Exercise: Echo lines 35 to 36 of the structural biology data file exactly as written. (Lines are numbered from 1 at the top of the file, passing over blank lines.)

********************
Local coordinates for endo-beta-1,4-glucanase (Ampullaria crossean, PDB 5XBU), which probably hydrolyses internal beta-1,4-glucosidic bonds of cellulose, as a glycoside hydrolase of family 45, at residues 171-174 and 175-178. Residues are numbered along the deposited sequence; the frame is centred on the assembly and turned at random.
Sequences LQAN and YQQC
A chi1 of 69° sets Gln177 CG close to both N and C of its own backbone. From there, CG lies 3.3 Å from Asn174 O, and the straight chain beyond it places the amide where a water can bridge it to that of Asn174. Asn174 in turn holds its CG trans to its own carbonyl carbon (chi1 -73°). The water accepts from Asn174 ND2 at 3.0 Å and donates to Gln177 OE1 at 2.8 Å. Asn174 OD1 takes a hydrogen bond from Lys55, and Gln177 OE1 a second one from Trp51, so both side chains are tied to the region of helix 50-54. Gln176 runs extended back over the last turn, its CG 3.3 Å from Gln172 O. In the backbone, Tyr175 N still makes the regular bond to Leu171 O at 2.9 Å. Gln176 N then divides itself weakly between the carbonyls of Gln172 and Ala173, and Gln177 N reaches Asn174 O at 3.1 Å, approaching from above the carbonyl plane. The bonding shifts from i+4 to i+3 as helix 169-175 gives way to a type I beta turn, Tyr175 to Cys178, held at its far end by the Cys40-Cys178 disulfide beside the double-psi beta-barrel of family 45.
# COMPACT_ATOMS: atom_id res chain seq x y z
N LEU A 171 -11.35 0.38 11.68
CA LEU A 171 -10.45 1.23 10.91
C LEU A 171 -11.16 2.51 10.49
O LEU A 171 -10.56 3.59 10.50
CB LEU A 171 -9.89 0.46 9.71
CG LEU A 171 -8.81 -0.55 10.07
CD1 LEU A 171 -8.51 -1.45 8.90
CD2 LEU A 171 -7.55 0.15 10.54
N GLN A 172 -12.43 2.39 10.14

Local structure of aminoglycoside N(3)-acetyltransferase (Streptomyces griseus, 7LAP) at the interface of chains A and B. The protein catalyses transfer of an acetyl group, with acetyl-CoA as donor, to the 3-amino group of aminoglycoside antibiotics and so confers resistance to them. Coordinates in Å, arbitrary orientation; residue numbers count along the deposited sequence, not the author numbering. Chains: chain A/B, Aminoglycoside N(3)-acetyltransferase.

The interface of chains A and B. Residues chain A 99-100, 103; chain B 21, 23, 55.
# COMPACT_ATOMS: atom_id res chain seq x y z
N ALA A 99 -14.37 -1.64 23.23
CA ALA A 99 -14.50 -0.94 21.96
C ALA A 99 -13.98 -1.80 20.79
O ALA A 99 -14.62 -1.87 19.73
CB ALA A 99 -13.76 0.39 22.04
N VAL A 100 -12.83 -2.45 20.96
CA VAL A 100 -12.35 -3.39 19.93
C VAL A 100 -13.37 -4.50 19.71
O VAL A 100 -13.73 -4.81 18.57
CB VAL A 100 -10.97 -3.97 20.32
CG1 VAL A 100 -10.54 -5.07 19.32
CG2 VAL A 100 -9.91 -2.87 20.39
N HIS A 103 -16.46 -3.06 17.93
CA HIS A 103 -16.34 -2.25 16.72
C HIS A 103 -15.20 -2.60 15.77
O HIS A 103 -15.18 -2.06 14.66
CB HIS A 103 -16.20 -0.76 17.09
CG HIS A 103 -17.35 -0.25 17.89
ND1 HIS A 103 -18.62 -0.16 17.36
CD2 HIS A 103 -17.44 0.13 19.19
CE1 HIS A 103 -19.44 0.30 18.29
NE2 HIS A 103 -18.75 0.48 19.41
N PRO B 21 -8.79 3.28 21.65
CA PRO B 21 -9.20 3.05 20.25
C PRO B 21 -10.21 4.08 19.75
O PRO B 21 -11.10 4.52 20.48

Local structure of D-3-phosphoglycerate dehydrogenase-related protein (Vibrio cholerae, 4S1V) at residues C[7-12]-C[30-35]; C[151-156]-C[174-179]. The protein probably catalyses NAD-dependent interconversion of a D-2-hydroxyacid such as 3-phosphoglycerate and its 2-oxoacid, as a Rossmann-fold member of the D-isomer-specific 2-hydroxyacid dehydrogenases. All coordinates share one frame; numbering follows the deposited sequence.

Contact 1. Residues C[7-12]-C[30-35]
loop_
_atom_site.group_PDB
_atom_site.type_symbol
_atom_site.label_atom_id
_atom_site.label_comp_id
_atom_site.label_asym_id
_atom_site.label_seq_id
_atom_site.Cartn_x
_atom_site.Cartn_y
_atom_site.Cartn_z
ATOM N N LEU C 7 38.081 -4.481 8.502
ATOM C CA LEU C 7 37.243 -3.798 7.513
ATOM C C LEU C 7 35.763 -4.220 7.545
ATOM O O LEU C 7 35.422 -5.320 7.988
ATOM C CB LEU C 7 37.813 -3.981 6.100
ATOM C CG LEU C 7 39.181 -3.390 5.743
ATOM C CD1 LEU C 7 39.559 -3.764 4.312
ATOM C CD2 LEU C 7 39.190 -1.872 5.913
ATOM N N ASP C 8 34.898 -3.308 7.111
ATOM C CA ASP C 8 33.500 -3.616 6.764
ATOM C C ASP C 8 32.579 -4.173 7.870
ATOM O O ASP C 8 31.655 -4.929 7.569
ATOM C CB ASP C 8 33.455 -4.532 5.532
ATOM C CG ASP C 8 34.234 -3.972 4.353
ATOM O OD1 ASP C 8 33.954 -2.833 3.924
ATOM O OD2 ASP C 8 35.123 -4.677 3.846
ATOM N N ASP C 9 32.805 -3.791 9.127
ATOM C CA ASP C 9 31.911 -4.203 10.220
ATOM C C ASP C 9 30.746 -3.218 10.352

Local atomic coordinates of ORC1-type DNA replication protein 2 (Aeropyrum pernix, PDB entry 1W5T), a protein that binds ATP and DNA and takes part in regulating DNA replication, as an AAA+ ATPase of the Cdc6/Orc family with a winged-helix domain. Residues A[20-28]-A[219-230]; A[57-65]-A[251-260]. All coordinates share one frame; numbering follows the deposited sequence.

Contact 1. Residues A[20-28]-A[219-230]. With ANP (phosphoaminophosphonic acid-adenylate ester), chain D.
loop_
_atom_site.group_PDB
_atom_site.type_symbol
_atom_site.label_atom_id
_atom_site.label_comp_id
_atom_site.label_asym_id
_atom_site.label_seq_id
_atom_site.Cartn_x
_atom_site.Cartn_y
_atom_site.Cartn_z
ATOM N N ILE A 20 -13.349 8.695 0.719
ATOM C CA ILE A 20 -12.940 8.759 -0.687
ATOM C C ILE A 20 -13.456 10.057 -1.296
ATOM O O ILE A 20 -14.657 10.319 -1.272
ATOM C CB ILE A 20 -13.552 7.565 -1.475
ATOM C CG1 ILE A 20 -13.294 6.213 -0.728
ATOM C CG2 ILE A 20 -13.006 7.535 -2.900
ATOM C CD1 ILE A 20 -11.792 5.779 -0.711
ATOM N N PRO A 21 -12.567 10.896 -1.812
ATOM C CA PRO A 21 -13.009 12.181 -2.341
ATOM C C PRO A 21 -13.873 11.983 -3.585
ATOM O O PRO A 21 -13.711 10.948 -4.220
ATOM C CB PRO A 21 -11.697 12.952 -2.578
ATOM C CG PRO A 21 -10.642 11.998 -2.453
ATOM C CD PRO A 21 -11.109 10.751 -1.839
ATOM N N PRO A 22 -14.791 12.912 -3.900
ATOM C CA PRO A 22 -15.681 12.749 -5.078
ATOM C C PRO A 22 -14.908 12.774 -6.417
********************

ND1 HIS A 103 -18.62 -0.16 17.36
CD2 HIS A 103 -17.44 0.13 19.19